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Trade Repair and Reporting System

Situation

In 1979, I was appointed Officer Commanding ACT Wksp Platoon.  The workshop consisted of around 20 personnel; its role being the support of a variety of military units located in the Australian Capital Territory (ACT).  Because of its small staff, much of the repair work, particularly that associated with office machines and commercial vehicles, was performed using external contractors.  The workshop's main customer was the Royal Military College followed by the various Defence Headquarters and HMAS Harman.  The workshop came under the control of the Headquarters of the 2nd Electrical and Mechanical Engineering Group (HQ 2 EME Gp) in Sydney, 300 km away. 

The Problem

Just before I assumed my position, there had been an establishment review that had, amongst other things, cut two of the three clerks from the Workshop's manning.  Because there was only one production clerk left, staff were not coping with the workload.  One aspect of their work that consumed an inordinate amount of labour, both clerical and, inevitably senior-supervisory, was that of balancing the contract repair ledger and the preparation of reports required by HQ 2 EME Gp.  The prime cause of the problems were usually simple mathematical errors of addition and subtraction.  Added to that, staff had to prepare a series of graphs for HQ 2 EME Gp showing the amount of funds that had been committed by way of approved contracts and the amount of money that had actually been expended by way of paid invoices.  The difference between these two summations was called the "Outstanding Liability" or OSL.  In the interests of stable financial management, it was necessary that a set amount of OSL was carried from one financial year into the next so keeping control of OSL was deemed to be quite important.

The Solution

In an attempt to reduce this workload, I decided to develop a simple ledger database system using a DEC 7 minicomputer owned by the Faculty of Engineering at the Royal Military College.  I wrote the program in FORTRAN 77.  In the past I had written programs to perform finite element analysis and the resolution of such things as simultaneous equations for the purposes of performing engineering design or operations research.  This was my first experience of designing and writing a database.  In those days graphing machines were very expensive and so I decided to write code that would provide the necessary graphs using a line printer, with the graph being made up of printable characters.  For example, the origin was an "O". The Y axis was made up of letter "I"s stacked vertically on top of each other with every 10th character being a "-". On the X axis the line was made of "-" with week delimiters being a "I"; the objective being to represent 52 and a bit weeks in a calendar year. The line that showed the "Obligation", ie, the funds that had been committed by way of an order to carry out Contract Repair, was indicated by a series of "O"s whereas the line that showed the funds that had been expended by way of paid contractor invoices was indicated by a series of "E"s.  Each afternoon, the one remaining Production Control Clerk, Cpl Chris Cole would drive up to the computer labs and input the figures, print out the new ledger and create the reports, including graphs, for dispatch to HQ 2 EME Gp.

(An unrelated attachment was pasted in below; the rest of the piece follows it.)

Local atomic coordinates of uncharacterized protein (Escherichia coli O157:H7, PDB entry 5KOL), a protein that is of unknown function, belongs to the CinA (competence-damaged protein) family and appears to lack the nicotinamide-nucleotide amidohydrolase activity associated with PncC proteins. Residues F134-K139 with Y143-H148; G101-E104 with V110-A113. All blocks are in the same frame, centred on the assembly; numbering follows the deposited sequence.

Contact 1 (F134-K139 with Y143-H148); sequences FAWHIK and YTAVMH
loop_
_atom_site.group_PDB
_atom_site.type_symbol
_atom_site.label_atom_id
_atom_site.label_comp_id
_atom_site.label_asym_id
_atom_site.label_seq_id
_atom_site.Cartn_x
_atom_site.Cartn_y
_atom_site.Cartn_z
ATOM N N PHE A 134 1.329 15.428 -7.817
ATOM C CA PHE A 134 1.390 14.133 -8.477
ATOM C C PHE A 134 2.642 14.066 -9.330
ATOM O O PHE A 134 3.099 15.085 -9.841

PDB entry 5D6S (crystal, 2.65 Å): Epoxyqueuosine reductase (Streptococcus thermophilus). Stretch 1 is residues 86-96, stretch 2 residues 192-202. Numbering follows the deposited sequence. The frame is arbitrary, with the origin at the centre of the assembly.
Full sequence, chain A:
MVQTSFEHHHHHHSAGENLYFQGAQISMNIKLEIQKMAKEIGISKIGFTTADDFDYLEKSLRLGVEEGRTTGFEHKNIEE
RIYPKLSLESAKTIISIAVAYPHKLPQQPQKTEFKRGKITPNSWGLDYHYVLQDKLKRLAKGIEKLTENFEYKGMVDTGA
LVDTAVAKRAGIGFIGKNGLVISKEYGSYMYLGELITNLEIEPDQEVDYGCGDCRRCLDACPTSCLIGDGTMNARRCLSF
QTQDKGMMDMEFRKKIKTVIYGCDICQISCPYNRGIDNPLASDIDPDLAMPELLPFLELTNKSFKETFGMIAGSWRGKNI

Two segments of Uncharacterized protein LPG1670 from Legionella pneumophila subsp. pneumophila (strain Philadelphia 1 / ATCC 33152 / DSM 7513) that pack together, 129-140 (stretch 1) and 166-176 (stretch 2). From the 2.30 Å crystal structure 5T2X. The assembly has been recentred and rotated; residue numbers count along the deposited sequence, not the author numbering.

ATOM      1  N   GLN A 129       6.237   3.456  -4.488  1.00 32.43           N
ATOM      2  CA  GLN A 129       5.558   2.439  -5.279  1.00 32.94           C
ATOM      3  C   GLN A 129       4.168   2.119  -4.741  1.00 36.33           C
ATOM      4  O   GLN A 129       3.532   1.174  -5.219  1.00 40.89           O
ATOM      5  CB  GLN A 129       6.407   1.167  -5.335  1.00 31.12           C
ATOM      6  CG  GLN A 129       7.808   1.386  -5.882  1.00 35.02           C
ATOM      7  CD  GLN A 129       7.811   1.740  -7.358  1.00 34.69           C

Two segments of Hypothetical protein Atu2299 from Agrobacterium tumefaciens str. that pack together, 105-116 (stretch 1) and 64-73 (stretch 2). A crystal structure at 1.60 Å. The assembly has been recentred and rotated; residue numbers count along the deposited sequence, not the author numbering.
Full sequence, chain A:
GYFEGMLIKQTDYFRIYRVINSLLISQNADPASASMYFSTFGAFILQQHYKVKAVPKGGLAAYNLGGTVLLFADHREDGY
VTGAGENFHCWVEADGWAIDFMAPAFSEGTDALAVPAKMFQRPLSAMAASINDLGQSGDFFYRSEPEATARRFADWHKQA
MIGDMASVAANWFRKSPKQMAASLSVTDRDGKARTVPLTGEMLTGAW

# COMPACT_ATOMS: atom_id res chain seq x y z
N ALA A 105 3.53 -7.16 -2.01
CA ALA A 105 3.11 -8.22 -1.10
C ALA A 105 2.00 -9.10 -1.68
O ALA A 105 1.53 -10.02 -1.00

The Result

This software was fairly revolutionary in its day and it allowed the workshop staff to cope with the clerical workload associated with the administration of contract repair.  Not only did the software application save clerical and supervisory manpower, it improved control over expenditure of trade repair funds.  The software prevented clerical errors in arithmetic and allowed collation of data into a form required by HQ 2 EME Gp in Sydney.  Extracting and collating the data by hand and then putting it into the required format used to take one person 4 days of the week to do (using a mechanical typewriter! with photocopiers being a limited and expensive resource.).  This system eliminated that task and so effectively saved two persons worth of work when calculated over an entire month.

The work came to the notice of Lieutenant Colonel John Skinner, the officer to whom I reported, and was conveyed to the Director General of Electrical and Mechanical Engineering, Brigadier John Faulks.  Of interest, John Faulks was my first commanding Officer at the 3rd Base Workshop Battalion. (Click here for more details.)  It also came to the attention of the Commandant of the College, Major General A. Morrison.  I demonstrated the software to both these officers and as a consequence of my work in this area, my next posting was as Staff Officer Grade 2 in charge of EME Systems Development.(Click here for more details.

As a further example of how small the world is, 8 years later, in 1987, I was seconded to the British Army to serve as the Production Manager of 27 District Workshop, Warminster.  Colonel John Skinner, as he was then, was my Commanding Officer. (Click here for more details regarding the systems I introduced at 27 District Workshop, Warminster, UK.)

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